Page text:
Actaea rubra (Aiton) Willd. (Red Baneberry)

Red Baneberry is one of my favorite wildflowers in Gallup Park. The leaf structure even when berries are not present alway attract my attention when I am walking in the park. The compound leaves are a plant anatomy bonanza. Notice the three compound leaves pictured here. Each leaflet is lobed and deeply sawtooth. The leaf are oddly, twice pinnately compounded which means that the leaflets are on opposite sides of an extension (petiole) of the stem, called rachis, and there is odd leaflet at the end of the rachis. Wow!

Photo by Stewart Nelson, 2018, ©️ some rights reserved.

All parts of the Red baneberry and it less common cousin, White baneberry, is very toxic to humans. However, the berries are favorites for many smaller vertebrates, like squirrels and birds, including our Michigan state bird, the Red Robin.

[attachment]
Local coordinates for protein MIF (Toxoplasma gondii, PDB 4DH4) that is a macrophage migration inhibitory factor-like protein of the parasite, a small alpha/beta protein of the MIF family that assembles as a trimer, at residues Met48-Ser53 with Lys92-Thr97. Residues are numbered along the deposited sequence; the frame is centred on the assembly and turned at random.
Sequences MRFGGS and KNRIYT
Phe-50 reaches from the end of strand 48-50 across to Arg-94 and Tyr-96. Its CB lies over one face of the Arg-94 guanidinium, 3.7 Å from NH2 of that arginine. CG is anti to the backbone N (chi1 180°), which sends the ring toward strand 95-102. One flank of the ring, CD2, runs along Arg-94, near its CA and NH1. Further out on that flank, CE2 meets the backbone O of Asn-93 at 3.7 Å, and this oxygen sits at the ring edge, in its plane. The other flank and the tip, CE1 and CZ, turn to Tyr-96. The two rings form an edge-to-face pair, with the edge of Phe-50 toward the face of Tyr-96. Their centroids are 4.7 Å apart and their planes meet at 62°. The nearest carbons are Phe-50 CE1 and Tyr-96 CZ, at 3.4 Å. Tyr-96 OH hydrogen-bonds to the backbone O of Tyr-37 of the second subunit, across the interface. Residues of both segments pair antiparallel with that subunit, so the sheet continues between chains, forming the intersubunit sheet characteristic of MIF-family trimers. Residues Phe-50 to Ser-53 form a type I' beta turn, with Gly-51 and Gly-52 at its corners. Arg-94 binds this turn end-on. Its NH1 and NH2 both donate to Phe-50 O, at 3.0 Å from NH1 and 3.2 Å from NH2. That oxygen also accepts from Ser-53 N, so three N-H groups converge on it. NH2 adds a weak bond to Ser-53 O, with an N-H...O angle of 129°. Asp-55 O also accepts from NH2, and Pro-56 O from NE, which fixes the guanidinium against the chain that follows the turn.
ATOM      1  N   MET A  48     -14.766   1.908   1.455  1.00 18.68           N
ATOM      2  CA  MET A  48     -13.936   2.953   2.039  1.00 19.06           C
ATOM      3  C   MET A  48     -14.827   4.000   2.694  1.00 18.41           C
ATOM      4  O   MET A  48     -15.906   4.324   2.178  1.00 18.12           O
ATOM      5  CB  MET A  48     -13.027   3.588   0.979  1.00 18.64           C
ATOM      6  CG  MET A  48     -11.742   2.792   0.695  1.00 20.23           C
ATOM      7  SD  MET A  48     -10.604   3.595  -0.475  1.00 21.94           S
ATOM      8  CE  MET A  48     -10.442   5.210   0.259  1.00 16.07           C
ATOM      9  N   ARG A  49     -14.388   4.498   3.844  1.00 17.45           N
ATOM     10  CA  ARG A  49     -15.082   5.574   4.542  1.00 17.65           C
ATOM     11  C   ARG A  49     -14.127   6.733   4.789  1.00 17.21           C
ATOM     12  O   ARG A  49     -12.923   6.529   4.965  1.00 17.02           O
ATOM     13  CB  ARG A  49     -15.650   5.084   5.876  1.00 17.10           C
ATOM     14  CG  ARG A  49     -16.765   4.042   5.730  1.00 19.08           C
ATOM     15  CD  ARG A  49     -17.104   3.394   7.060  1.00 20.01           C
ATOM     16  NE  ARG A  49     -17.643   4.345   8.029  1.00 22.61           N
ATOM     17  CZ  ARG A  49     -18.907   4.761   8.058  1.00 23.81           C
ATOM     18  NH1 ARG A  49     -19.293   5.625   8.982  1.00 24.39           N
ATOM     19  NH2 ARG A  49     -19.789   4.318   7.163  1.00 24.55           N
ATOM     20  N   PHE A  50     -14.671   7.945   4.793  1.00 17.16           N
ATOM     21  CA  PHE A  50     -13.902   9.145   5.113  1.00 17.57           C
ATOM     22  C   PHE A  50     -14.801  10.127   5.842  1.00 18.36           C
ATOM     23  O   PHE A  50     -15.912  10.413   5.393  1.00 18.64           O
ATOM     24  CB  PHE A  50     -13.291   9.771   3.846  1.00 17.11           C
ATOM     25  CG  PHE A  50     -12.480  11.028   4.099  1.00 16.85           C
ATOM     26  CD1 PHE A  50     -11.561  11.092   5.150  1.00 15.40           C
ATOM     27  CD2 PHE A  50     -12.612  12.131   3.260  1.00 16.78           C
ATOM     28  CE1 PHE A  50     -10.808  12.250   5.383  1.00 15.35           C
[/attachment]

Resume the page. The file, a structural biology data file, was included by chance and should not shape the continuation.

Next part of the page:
Although Native Americans used a tea concoction for stomach problems and for women after pregnancy, they also used it as a poison for the tips of the arrows. This makes me wonder if it is best to just enjoy the simple beauty of baneberry.

The plant likes moist and shady areas so except for the toxicity, it would make a great addition to your yard around other taller plants as it only grows to about 1 to 3 feet tall. most of the plants I see in the park are only about 18″ tall.

Photo by Stewart Nelson, 2018, ©️ some rights reserved.

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